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Did Reading Rainbow "Ban Books?"
Curation is not book-banning.
Levar Burton, former and long-time host of Reading Rainbow, recently unloaded on the “unprecedented book bans” taking place throughout America. But, as I’ve argued previously, curation is not book-banning. And, as I recall watching Reading Rainbow as a child, I have some questions for Mr. Burton.
Would Levar Burton have done a reading of 50 Shades of Grey or Game of Thrones on Reading Rainbow? Of course not. Does that mean those books were "banned?" Of course not. Did Reading Rainbow, by chance, have a process of curation in which they decided which books were age-appropriate and of high enough quality to be featured on Reading Rainbow? Of course there was. Were the books that didn't make the cut "banned?" Of course not.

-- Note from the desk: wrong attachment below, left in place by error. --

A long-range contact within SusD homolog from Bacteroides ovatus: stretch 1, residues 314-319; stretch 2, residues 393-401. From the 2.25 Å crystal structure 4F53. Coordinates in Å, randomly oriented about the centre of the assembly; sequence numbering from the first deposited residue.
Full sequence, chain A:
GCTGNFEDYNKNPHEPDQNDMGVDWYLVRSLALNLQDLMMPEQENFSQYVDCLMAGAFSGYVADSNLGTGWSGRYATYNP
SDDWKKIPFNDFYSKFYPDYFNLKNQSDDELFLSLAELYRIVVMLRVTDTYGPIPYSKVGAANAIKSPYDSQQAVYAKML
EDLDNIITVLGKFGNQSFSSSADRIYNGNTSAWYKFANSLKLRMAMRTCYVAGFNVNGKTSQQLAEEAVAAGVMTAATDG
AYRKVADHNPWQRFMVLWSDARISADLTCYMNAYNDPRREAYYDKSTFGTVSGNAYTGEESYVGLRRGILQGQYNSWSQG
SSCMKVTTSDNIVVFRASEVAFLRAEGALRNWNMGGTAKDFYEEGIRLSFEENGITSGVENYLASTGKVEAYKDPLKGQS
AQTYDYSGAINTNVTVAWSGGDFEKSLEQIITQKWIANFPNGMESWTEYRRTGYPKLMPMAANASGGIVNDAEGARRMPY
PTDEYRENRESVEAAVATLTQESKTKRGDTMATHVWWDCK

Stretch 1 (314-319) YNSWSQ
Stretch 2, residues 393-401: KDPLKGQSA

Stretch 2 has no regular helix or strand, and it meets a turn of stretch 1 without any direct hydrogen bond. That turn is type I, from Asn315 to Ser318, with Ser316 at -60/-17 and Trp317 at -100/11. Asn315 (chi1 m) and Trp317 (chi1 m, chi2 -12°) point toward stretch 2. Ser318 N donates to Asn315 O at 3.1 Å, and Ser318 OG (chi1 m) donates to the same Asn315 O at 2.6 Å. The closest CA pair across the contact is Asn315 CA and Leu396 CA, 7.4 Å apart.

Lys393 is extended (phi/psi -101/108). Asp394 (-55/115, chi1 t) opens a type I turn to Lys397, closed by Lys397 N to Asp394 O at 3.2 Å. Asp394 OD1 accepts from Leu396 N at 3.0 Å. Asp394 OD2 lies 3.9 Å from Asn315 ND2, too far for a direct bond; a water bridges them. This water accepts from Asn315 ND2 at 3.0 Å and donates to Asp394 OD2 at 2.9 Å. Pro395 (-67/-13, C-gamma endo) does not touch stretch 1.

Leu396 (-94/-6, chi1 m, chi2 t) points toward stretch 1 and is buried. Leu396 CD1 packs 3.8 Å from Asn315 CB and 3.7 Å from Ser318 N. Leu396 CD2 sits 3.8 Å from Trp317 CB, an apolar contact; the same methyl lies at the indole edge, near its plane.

Any library, especially those catering to children, can and should have a curation process, just like Reading Rainbow had a curation process. And any library funded by tax dollars should have its curation process informed by those who pay those taxes, and those catering to children should have their curation process informed by the children's parents.
This isn't about banning books. It's about curating children's libraries with age-appropriate books. By continuing to use the "book ban" language, we're distorting the issue to the point that we're not actually having the real debate about what curation in children's libraries should look like.
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